Patients with diabetes remain at greatly increased risk for ischemic stroke at all ages, but especially in the under-65 age group, a new study shows.
"Our results suggest that diabetics aged under 65 have up to a 12-fold increased risk of stroke compared to people of a similar age who do not have diabetes," lead investigator Jane C. Khoury, PhD, Cincinnati Children's Hospital Medical Center, Ohio, commented to Medscape Medical News. "In the over 65s, there was still an increase in stroke of about 2- to 3-fold in diabetic patients."
Dr. Khoury suggested that the reason for the larger increase in younger patients is that these individuals do not have as many other risk factors for stroke, so the presence of diabetes makes a big difference. "By the time patients get to their 70s, more other risk factors come into play so the individual effect of diabetes may not be so great," she added.
The data also suggest a race difference, with evidence of higher ischemic stroke risk in whites than blacks conferred by diabetes at almost all ages.
Noting that diabetes has previously been shown to be an important risk factor associated with poor post-stroke outcomes and disability, the researchers point out that the higher rates of stroke in patients with diabetes, especially in younger patients, may be associated with a higher burden of disability, productive life-years lost, and higher cost to society.
Dr. Khoury said her take-home message is: "We need to look out for patients susceptible to stroke and treat their risk factors. Our data show that diabetes is a very important preventable ischemic stroke risk factor. We need to make sure diabetics are well monitored, especially younger diabetics, and any other risk factors for stroke, such as hypertension, smoking, and AF [atrial fibrillation], are corrected in these patients. And this is another reason to be vigilant on diabetic control."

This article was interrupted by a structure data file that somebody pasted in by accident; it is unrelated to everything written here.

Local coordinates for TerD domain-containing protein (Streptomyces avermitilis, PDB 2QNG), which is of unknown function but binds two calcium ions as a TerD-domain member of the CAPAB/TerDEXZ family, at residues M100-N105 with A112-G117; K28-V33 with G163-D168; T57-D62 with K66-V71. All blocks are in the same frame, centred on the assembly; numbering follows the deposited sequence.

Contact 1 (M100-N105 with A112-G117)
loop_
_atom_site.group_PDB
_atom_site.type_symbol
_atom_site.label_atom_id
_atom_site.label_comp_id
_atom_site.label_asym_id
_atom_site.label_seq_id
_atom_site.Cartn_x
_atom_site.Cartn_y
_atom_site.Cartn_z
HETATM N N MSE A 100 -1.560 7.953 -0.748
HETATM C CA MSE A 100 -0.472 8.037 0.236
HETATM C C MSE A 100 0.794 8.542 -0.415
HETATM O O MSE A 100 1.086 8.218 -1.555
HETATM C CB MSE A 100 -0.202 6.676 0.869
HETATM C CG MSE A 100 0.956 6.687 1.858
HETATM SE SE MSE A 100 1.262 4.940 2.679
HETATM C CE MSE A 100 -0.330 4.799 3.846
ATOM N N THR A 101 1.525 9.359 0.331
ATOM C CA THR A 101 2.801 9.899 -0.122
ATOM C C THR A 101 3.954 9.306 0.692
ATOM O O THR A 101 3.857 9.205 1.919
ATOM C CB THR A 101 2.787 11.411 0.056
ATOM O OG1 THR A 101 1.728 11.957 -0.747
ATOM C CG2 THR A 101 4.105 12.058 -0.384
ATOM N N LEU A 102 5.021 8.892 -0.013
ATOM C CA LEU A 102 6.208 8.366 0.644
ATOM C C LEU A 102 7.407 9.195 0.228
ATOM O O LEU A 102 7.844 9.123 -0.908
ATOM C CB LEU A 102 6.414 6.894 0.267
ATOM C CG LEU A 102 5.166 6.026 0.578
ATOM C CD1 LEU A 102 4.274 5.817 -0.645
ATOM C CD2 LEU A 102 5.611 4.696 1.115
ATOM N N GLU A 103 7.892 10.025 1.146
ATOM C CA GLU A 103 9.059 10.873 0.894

The population study was published online April 25 in Stroke.
Increasing Prevalence of Diabetes
For this study, the researchers focused on the epidemiology of stroke in the Greater Cincinnati Northern Kentucky region at various time periods. The current analysis looked at first ischemic strokes among black and white residents of the area in diabetic patients vs patients without diabetes for three 1-year periods: (1) mid-1993 to mid-1994, (2) 1999, and (3) 2005. Incidence rates were adjusted for sex, race, and age, as appropriate, to the 2000 US population.
Results showed that 28% those sustaining a first ischemic stroke in 1993-1994 had diabetes, compared with 29% in 1999 and 33% in 2005. "Our data highlight the increasing prevalence of diabetes mellitus among stroke patients over time in line with the epidemic of diabetes mellitus seen in the general population," the authors write.
The data also show an excess risk for stroke in diabetic patients of any age in both whites and blacks. However, the excess stroke risk associated with diabetes appears to be decreasing over time in the black population, whereas it is remaining stable among whites.
Age-specific risk ratios by race also show a significant decrease over time in the black population older than age 65 years but not for those under 65 years. In the white population, those younger than 65 appear to have a 12- to 14-fold increase in stroke incidence if they have diabetes; the excess risk is less than 3 in the older age group but does not change significantly over time in either age group.
Table 1. Risk Ratios for Ischemic Stroke in White Patients With Diabetes vs No Diabetes
Table 2. Risk Ratios for Ischemic Stroke in Black Patients With Diabetes vs No Diabetes
Dr. Khoury said the race differences are not understood and require further study.
This study was funded by the National Institutes of Health, National Institute of Neurological Disorders and Stroke. Dr. Khoury and several coauthors receive research support from the National Institutes of Health.
Stroke. Published online April 25, 2013. Abstract
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Cite this: Diabetes Increases Stroke Risk, Particularly in Under 65s - Medscape - May 06, 2013.